But then much of the album is infuriatingly stereotypical of post-rock. There's the basis for a good band here but they rely too much on what's gone before rather than really pushing the genre forward; it all feels a little lazy. Glad you enjoy it though!
Perhaps "spew forth" wasn't entirely neutral, but that was more related to the lyrical misnomers Boyd is somewhat prone to making. This album does not sound like Incubus and anyone expecting any rock elements or fragments of their past will be sorely disappointed; as a band, they've changed from album to album but this one does away with the majority of the elements that made them interesting. Sure, it "draws from all over the place" but that doesn't make it a good album and, ultimately, it sounds like a mediocre, by-the-numbers pop record (mediocre being the negative term here); whether the structures have changed or not, it's lacking that rock energy which made Incubus who they were. My initial comparisons were to The Script and The Fray, while other reviews have likened it to Coldplay and U2, which accurately encompass the album's indistinct sound.
I think it is quite reasonable to have expected some dynamic contrast within the songs on this album, whether distorted or not. Every album so far has felt like a logical progression but If Not Now, When? sounds like a different, far less competent, band.
Ultimately, if you sign up to a site simply to comment on one review I can only draw the conclusion that you will defend this album to the death. I have made my points, you have made yours and thus the overruling feeling about If Not Now, When? has been made apparent: it is divisive, best indicated by the Metacritic ratings available at http://www.metacritic.com/music/if-not-now-when.
At no point was this album victimised for being a pop record and, despite the change in song structures, Brandon Boyd consistently spews forth pop melodies and pop sensibilities over almost insultingly inoffensive guitar/piano meanderings. Unfortunately, it's not a particularly good pop record as there is little in the way of dynamics for much of the album. However, those last 4 tracks, as a separate EP, would have made for a pretty solid pop release.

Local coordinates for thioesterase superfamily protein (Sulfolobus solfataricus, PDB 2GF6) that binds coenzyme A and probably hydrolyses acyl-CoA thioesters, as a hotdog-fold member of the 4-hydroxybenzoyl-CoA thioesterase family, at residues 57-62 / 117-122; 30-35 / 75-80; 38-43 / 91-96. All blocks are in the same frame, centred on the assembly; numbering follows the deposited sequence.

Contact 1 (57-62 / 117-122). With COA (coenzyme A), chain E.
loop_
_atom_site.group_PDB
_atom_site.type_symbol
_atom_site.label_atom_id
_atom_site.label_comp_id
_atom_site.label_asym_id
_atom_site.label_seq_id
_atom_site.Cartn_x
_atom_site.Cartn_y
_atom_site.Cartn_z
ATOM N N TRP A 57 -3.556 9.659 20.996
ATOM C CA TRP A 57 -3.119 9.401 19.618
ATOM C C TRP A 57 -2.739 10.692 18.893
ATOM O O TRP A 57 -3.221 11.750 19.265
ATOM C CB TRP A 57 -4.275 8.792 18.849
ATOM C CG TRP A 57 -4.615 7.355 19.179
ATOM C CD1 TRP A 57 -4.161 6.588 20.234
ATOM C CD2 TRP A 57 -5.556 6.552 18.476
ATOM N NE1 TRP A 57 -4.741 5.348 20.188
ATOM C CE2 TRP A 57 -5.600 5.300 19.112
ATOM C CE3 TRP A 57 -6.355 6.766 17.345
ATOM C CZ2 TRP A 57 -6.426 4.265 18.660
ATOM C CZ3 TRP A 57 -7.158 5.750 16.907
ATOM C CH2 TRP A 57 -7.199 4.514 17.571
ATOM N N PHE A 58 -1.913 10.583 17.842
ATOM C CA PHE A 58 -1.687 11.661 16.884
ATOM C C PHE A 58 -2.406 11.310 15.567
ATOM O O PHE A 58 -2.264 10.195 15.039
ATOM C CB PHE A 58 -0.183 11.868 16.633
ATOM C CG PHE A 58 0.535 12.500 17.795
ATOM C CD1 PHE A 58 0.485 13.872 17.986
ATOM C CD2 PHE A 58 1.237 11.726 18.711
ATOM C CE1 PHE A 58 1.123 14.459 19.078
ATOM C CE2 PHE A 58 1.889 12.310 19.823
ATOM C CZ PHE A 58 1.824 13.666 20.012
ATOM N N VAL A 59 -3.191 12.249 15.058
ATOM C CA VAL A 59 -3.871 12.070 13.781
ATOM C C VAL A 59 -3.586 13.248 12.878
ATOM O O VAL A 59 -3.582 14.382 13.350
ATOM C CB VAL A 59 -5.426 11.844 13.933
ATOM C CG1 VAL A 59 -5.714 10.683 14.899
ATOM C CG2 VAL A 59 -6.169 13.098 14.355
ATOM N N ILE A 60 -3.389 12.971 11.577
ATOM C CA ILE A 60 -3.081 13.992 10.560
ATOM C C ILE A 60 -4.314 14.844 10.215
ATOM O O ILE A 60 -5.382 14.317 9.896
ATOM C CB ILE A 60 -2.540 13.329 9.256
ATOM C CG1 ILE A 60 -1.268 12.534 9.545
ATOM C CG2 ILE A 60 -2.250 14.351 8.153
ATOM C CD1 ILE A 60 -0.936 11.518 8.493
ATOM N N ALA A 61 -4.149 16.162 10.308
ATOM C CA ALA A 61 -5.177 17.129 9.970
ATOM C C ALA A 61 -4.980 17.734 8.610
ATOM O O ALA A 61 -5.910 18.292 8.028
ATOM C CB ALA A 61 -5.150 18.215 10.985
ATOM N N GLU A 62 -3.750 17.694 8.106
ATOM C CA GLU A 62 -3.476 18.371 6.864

In terms of those waiting for S.C.I.E.N.C.E. part two, I was simply trying to highlight the divisive nature of this album and the band as a whole. Personally, my favourite Incubus record is A Crow Left of the Murder but this latest effort simply cannot compare in any shape or form.
As for the 80s influences, I thought they were quite clear: the synth in "If Not Now, When?", echoes of Andy Summers in "Friends and Lovers", chorused bass tone in "The Original" and Prince-inspired bassline in "Switchblade". Mike Einziger has even said that "Isadore" was inspired by Phil Collins. Couple that with the fact that the band are huge Police fans and the 80s sound doesn't really come as much of a surprise. Incidentally, I would regard much of the Red Hot Chili Peppers' recent output as mediocre pop-rock so I understand the comparison there, although "In the Company of Wolves" is one of the album's better tracks.
Finally, I am quite familiar with the word "strophic". A level music, grade 5 theory and a distinction at grade 7 classical guitar familiarised me with the concept but, I admit, I hadn't thought to include it in a review before. Perhaps I will in the future. Thanks!
Even if they were a little random. Great article though.
8.5 would be more accurate. A couple of tweaks to the production and it would have easily been a 9.
Totally missed the boat on the contributors' list but my vote would have gone to Oceansize - Self Preserved While The Bodies Float Up.